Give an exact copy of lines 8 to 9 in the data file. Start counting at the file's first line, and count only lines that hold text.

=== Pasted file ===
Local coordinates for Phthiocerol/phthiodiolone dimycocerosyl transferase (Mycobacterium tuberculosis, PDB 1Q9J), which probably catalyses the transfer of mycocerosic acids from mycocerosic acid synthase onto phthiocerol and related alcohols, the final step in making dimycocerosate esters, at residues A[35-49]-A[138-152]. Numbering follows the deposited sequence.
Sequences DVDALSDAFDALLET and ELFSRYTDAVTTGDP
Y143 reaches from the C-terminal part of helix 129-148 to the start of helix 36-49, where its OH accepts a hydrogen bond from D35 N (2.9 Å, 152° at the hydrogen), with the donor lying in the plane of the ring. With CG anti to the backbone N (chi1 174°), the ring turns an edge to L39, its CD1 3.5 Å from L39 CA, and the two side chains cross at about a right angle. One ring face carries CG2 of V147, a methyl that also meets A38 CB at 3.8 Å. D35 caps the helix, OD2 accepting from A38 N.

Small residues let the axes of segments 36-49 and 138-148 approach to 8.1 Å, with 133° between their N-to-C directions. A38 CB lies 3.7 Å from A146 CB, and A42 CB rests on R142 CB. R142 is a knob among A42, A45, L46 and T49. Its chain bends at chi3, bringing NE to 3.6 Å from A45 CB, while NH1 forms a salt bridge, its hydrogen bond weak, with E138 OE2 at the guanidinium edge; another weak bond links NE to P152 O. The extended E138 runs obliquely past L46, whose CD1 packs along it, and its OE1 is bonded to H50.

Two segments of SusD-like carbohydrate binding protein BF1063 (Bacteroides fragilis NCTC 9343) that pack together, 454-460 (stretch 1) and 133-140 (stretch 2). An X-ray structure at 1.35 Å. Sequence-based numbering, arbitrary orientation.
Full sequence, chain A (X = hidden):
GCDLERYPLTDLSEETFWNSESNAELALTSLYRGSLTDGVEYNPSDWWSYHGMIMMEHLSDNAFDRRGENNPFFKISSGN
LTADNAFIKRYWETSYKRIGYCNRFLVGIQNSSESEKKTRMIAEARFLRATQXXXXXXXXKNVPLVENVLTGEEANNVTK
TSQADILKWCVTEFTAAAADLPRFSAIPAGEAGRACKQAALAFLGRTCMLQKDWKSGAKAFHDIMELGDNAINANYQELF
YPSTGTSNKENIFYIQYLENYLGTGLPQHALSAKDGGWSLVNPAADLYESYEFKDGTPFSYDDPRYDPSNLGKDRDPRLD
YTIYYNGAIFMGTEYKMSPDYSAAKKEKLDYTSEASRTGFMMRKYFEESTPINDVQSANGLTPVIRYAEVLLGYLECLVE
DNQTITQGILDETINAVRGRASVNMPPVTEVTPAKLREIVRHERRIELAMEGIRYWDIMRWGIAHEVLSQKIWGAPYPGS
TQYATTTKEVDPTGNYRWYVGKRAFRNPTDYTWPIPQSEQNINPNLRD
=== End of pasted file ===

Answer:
LTADNAFIKRYWETSYKRIGYCNRFLVGIQNSSESEKKTRMIAEARFLRATQXXXXXXXXKNVPLVENVLTGEEANNVTK
TSQADILKWCVTEFTAAAADLPRFSAIPAGEAGRACKQAALAFLGRTCMLQKDWKSGAKAFHDIMELGDNAINANYQELF